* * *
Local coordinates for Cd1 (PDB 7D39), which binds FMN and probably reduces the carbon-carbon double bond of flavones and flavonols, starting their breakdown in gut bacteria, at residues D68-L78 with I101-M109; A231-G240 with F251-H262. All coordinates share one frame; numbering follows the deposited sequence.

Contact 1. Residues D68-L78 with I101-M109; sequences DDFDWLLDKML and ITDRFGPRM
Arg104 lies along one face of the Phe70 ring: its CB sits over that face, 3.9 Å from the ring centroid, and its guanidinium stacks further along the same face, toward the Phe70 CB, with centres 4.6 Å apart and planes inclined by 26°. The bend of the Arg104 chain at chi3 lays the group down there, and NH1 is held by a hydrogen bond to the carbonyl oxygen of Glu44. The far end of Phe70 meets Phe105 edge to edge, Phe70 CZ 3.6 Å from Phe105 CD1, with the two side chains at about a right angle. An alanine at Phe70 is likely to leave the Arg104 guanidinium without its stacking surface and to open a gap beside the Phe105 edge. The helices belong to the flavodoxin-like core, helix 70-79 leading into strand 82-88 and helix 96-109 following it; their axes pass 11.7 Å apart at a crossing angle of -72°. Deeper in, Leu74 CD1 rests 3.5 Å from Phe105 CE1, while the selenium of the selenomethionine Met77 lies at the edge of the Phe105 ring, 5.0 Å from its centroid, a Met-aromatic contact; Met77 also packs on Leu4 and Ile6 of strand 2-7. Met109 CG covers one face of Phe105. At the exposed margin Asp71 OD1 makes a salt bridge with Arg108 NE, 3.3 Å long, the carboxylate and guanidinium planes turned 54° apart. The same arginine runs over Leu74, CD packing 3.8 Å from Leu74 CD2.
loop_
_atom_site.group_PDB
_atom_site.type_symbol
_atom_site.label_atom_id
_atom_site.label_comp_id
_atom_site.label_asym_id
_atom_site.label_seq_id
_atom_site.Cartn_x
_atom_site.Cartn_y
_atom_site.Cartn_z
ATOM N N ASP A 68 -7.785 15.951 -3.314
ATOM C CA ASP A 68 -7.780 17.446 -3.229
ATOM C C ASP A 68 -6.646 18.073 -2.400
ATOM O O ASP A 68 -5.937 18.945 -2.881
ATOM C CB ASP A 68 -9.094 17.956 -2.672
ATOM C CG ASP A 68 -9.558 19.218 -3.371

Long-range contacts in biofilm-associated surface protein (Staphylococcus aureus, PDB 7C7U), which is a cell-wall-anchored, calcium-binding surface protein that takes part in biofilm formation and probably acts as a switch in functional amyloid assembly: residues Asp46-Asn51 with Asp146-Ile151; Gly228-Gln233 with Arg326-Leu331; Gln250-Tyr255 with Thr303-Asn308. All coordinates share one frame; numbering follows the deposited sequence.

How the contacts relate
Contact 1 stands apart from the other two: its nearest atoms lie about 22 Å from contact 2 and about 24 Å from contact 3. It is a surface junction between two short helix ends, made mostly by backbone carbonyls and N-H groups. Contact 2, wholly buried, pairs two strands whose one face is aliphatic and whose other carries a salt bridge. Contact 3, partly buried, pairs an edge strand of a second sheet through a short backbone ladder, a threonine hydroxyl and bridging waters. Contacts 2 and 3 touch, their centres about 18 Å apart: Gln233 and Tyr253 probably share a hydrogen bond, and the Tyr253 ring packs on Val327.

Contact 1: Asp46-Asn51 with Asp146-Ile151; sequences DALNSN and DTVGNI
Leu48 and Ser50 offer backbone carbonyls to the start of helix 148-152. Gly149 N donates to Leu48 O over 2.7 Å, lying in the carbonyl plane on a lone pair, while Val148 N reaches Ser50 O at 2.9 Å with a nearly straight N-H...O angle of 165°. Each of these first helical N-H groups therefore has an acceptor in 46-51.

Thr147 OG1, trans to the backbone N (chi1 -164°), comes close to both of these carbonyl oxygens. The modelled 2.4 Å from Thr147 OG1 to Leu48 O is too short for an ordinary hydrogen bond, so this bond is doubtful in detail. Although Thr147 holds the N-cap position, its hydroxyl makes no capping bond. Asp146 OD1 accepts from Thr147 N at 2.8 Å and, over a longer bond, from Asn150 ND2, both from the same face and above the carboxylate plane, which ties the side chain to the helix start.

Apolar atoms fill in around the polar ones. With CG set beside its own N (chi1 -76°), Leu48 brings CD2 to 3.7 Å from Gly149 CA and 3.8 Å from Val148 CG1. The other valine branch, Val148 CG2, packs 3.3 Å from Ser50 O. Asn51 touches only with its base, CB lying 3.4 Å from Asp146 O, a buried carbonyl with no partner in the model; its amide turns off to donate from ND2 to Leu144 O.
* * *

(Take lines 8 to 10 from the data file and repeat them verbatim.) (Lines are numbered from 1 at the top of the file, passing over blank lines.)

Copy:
_atom_site.label_comp_id
_atom_site.label_asym_id
_atom_site.label_seq_id